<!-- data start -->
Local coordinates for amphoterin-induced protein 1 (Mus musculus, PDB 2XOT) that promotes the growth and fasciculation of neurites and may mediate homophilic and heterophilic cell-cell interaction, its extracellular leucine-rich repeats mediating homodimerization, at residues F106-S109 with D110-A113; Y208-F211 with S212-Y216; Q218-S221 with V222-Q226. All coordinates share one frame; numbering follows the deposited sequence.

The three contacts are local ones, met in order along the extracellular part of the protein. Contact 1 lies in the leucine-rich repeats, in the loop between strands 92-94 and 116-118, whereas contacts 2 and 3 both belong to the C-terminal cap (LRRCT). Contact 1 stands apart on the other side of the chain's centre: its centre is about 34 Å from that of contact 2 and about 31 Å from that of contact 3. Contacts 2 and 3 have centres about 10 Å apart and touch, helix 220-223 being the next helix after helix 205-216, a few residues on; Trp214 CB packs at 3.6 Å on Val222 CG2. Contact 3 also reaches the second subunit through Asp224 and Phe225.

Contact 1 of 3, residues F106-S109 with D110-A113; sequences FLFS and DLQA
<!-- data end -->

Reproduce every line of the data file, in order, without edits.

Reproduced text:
Local coordinates for amphoterin-induced protein 1 (Mus musculus, PDB 2XOT) that promotes the growth and fasciculation of neurites and may mediate homophilic and heterophilic cell-cell interaction, its extracellular leucine-rich repeats mediating homodimerization, at residues F106-S109 with D110-A113; Y208-F211 with S212-Y216; Q218-S221 with V222-Q226. All coordinates share one frame; numbering follows the deposited sequence.

The three contacts are local ones, met in order along the extracellular part of the protein. Contact 1 lies in the leucine-rich repeats, in the loop between strands 92-94 and 116-118, whereas contacts 2 and 3 both belong to the C-terminal cap (LRRCT). Contact 1 stands apart on the other side of the chain's centre: its centre is about 34 Å from that of contact 2 and about 31 Å from that of contact 3. Contacts 2 and 3 have centres about 10 Å apart and touch, helix 220-223 being the next helix after helix 205-216, a few residues on; Trp214 CB packs at 3.6 Å on Val222 CG2. Contact 3 also reaches the second subunit through Asp224 and Phe225.

Contact 1 of 3, residues F106-S109 with D110-A113; sequences FLFS and DLQA